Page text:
Conservation grazing

Landscape photo of Belted Galloway herd with ranger in landrover

The rangers manage a herd of pedigree Belted Galloway cattle. They tough it out in all conditions and graze on grasses many animals won't touch.

Unlike sheep, Belted Galloways or 'Belties' crop the grass less hard and so encourage more delicate plants and herbs to thrive. This in turn helps the wildlife.

The herd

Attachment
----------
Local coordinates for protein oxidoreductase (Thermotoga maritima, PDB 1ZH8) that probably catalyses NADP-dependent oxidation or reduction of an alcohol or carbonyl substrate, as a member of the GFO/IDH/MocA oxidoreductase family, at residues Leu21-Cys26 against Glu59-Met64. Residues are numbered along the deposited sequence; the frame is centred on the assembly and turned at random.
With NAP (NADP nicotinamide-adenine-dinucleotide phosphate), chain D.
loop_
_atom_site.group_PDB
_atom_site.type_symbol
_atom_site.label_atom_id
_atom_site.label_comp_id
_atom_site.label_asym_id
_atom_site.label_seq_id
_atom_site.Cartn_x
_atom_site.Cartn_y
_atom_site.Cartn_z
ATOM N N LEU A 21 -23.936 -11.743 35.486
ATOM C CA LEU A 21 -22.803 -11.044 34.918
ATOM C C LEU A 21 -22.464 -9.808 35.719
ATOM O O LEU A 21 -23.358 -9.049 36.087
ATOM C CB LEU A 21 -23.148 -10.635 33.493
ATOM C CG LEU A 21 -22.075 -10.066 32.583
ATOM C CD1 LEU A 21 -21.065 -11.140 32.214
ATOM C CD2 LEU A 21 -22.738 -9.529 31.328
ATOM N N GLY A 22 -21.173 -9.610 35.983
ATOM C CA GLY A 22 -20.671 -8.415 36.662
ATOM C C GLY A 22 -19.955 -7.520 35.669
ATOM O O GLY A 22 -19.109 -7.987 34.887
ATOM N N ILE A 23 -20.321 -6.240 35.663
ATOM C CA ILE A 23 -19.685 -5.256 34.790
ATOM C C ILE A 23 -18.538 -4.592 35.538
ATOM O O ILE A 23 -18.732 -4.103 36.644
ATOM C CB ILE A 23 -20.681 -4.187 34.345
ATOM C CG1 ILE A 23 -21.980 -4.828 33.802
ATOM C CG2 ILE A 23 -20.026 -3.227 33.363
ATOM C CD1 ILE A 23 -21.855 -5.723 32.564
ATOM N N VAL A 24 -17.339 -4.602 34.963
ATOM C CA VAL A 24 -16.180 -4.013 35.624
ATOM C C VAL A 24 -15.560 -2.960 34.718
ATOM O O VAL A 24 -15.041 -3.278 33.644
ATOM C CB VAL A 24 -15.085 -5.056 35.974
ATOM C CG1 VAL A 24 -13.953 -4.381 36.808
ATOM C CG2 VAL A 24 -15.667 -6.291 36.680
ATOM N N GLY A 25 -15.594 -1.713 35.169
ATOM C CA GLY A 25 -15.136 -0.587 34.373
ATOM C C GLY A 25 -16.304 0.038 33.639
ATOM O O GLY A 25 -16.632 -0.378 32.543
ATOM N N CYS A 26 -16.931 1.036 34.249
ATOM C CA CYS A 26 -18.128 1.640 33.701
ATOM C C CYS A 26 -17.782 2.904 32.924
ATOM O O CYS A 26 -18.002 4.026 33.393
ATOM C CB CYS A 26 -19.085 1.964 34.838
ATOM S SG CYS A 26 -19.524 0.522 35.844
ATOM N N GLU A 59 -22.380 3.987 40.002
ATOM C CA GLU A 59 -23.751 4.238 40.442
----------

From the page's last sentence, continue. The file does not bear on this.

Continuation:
'Belties' are very hardy and like nothing more than toughing it out on the most exposed Cotswold hill. The herd of 80 are often split up to graze many of the meadows and grasslands that we look after. They can often be spotted moo-uching about on Crickley Hill, Bibury and at Woodchester Park

Biodiversity

The herd are essential to the conservation of the wild-flower rich Cotswold grasslands, providing low-intensity grazing that naturally supports biodiversity. With their help the grasslands have shifted from grass to herbs with plants such as marjoram, thyme, vetches and rare orchids popping up. With this comes masses of butterflies and beetles so it's a win-win all round.